Story and photos by Allan Cho
Nesika (Ne-SAY-ka) means “we, us, our” in Chinook, originating from a trade language used by many different Aboriginal groups on the Westcoast. Used extensively in British Columbia during the 19th and early 20th centuries, Chinook was tool of communication between Aboriginals and early European traders.
Forward a hundred years, in February 2008, the Province of B.C.’s Multicultural Advisory Council sponsored the Provincial Nesika Awards to celebrate British Columbia’s cultural diversity and Indigenous communities. Each year since, four award winners in the individual, business, organization and youth categories are recognized at the Awards Event on Nov. 23 during B.C. Multiculturalism Week. Elder Larry Grant giving a traditional Musqueam welcome.
Sitting here are Mo Dhaliwal (Acting Chair); Shellina Lakhdhir (Acting Vice-Chair), John Yap, MLA, and Larry Grant (Musqueam Elder). And the winners Julie Linkletter (President of Collingwood Neighbourhood House); John Donnelly (John Donnelly Events Management); Winnie Cheung (Women Transforming Cities); Jorge Salazar (Vancouver Foundation).
The Multicultural Advisory Council (MAC) was officially created in 1990 to provide advice to the Minister of State for Multiculturalism on issues related to multiculturalism and anti-racism. This year, they announced the winners of the Nesika Awards.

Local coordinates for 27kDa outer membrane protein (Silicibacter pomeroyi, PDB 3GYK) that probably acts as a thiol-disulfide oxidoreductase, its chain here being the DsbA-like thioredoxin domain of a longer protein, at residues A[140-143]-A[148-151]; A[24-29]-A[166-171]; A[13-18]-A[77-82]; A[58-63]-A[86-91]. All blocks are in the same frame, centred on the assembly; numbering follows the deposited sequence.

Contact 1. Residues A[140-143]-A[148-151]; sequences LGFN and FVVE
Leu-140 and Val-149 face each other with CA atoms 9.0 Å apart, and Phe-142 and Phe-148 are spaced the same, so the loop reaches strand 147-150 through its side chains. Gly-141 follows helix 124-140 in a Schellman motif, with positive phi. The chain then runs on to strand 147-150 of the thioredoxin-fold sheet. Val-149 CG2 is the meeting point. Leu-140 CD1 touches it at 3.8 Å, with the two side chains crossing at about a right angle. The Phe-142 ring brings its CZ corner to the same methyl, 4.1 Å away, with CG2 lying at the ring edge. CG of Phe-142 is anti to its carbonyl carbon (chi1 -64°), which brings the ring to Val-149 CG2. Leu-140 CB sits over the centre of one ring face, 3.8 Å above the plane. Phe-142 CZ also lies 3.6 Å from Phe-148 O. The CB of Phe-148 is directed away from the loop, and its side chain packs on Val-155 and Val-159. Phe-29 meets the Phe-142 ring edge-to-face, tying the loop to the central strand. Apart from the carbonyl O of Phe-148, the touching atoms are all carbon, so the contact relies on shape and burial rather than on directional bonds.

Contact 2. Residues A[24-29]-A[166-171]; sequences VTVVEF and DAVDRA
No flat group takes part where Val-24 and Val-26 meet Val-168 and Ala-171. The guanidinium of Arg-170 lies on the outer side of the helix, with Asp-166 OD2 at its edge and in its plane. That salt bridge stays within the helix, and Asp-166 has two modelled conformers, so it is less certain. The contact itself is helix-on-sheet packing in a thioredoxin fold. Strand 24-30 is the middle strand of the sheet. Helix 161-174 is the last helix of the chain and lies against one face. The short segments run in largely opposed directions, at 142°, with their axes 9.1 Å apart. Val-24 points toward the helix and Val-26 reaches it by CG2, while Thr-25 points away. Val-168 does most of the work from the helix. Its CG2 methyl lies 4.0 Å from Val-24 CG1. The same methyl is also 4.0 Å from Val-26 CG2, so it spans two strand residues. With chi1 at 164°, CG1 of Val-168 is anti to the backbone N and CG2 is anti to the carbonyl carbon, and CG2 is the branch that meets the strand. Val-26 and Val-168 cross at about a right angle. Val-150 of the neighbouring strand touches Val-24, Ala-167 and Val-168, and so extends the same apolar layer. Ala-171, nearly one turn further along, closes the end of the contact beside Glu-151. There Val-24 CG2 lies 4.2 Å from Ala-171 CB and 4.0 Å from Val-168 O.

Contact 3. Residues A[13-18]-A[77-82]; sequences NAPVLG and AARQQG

Winnie Cheung is a dear friend of the community, and has been a tireless supporter of Asian Canadian community initiatives, particularly in the arts and culture. Winnie has been instrumental in establishing several signature programs to foster interactions between international and local students, engage the community with UBC, and promote learning through the appreciation of cultural diversity.
Besides Women Transforming Cities, Winnie is a leader in many community organizations, serving as a board of director on the Laurier Institution, Vancouver Asian Heritage Month Society’s explorASIAN, Hong Kong Canada Business Association, and the Asian Canadian Writers’ Workshop (ACWW). Winnie is also a published author and writer, most recently a translator for her mother’s book Childhood Lost. Congratulations again Winnie!
The audience in the standing room-only filled room was also treated to a wonderful repertoire of music from Big World Band, a group based in Vancouver and formed in 2011 by its member musicians. The group combines musical instruments and traditions of the world in various new ways to create what it brands as a “new world music.” Its music performances range from ancient pieces, to new recombinations and arrangements, to new compositions — the goal is to celebrate the meeting of many cultures.
For Gung Haggis, this is Allan Cho.